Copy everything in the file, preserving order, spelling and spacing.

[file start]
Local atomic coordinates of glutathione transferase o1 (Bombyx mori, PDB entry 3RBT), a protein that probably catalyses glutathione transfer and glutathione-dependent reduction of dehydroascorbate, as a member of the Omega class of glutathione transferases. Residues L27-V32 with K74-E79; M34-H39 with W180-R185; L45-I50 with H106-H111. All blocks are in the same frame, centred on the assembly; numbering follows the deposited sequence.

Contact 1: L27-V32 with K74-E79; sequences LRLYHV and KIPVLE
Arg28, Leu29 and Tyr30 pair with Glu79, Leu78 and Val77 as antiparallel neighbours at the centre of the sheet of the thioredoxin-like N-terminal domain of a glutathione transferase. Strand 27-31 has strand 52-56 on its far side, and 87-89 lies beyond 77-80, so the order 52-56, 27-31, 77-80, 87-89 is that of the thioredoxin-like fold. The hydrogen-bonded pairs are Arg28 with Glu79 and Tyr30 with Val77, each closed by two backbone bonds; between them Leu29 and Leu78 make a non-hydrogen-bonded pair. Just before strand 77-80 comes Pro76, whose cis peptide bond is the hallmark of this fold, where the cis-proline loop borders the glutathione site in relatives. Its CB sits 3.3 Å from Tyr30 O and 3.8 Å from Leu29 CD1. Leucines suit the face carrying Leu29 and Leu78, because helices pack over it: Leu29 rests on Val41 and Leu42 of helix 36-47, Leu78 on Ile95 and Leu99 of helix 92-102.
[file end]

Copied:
Local atomic coordinates of glutathione transferase o1 (Bombyx mori, PDB entry 3RBT), a protein that probably catalyses glutathione transfer and glutathione-dependent reduction of dehydroascorbate, as a member of the Omega class of glutathione transferases. Residues L27-V32 with K74-E79; M34-H39 with W180-R185; L45-I50 with H106-H111. All blocks are in the same frame, centred on the assembly; numbering follows the deposited sequence.

Contact 1: L27-V32 with K74-E79; sequences LRLYHV and KIPVLE
Arg28, Leu29 and Tyr30 pair with Glu79, Leu78 and Val77 as antiparallel neighbours at the centre of the sheet of the thioredoxin-like N-terminal domain of a glutathione transferase. Strand 27-31 has strand 52-56 on its far side, and 87-89 lies beyond 77-80, so the order 52-56, 27-31, 77-80, 87-89 is that of the thioredoxin-like fold. The hydrogen-bonded pairs are Arg28 with Glu79 and Tyr30 with Val77, each closed by two backbone bonds; between them Leu29 and Leu78 make a non-hydrogen-bonded pair. Just before strand 77-80 comes Pro76, whose cis peptide bond is the hallmark of this fold, where the cis-proline loop borders the glutathione site in relatives. Its CB sits 3.3 Å from Tyr30 O and 3.8 Å from Leu29 CD1. Leucines suit the face carrying Leu29 and Leu78, because helices pack over it: Leu29 rests on Val41 and Leu42 of helix 36-47, Leu78 on Ile95 and Leu99 of helix 92-102.